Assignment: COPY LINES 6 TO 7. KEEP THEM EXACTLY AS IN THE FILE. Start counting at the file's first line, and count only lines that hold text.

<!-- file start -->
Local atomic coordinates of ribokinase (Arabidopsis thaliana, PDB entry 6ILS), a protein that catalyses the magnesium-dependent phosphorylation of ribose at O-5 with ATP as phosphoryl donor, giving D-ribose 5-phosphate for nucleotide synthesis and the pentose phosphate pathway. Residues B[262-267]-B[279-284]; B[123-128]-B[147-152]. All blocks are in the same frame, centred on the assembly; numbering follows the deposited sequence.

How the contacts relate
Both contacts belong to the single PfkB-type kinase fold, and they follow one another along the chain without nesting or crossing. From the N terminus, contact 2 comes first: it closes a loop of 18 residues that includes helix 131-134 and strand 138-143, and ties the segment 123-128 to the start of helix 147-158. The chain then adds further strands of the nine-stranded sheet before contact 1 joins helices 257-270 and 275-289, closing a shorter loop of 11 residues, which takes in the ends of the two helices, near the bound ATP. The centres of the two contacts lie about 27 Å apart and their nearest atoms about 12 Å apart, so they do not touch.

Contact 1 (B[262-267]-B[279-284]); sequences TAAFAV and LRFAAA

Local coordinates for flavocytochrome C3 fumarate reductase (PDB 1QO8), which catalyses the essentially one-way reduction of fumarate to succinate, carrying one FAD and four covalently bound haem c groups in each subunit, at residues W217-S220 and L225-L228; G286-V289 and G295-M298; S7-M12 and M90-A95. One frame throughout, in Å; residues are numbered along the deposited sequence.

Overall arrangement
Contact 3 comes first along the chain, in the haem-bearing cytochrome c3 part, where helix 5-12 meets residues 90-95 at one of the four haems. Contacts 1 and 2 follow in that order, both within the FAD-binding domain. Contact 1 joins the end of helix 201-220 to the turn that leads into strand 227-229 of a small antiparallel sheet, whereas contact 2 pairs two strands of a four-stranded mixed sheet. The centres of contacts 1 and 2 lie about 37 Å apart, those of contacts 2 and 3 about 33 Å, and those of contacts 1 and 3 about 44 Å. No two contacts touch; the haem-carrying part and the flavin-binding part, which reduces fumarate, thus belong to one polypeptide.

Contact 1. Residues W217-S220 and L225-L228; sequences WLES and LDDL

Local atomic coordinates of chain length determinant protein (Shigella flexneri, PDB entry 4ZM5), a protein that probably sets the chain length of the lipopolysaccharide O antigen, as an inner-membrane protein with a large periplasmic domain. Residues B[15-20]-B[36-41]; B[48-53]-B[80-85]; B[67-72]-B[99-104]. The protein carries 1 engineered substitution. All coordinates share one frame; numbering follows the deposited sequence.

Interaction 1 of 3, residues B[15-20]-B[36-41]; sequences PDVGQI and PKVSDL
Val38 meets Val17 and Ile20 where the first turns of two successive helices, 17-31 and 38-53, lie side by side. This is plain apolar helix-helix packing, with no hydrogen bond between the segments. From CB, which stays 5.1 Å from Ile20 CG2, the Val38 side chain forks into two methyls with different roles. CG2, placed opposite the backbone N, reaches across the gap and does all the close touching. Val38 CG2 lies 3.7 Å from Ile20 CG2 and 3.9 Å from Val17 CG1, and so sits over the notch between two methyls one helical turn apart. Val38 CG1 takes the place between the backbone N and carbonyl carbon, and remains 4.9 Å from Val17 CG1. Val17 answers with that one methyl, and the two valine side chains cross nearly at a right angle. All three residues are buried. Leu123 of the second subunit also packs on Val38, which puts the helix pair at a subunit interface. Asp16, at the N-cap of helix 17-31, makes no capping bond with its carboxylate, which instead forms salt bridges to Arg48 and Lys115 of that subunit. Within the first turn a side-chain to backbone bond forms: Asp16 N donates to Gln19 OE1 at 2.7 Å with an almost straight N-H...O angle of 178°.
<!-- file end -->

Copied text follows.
Overall arrangement
Contact 3 comes first along the chain, in the haem-bearing cytochrome c3 part, where helix 5-12 meets residues 90-95 at one of the four haems. Contacts 1 and 2 follow in that order, both within the FAD-binding domain. Contact 1 joins the end of helix 201-220 to the turn that leads into strand 227-229 of a small antiparallel sheet, whereas contact 2 pairs two strands of a four-stranded mixed sheet. The centres of contacts 1 and 2 lie about 37 Å apart, those of contacts 2 and 3 about 33 Å, and those of contacts 1 and 3 about 44 Å. No two contacts touch; the haem-carrying part and the flavin-binding part, which reduces fumarate, thus belong to one polypeptide.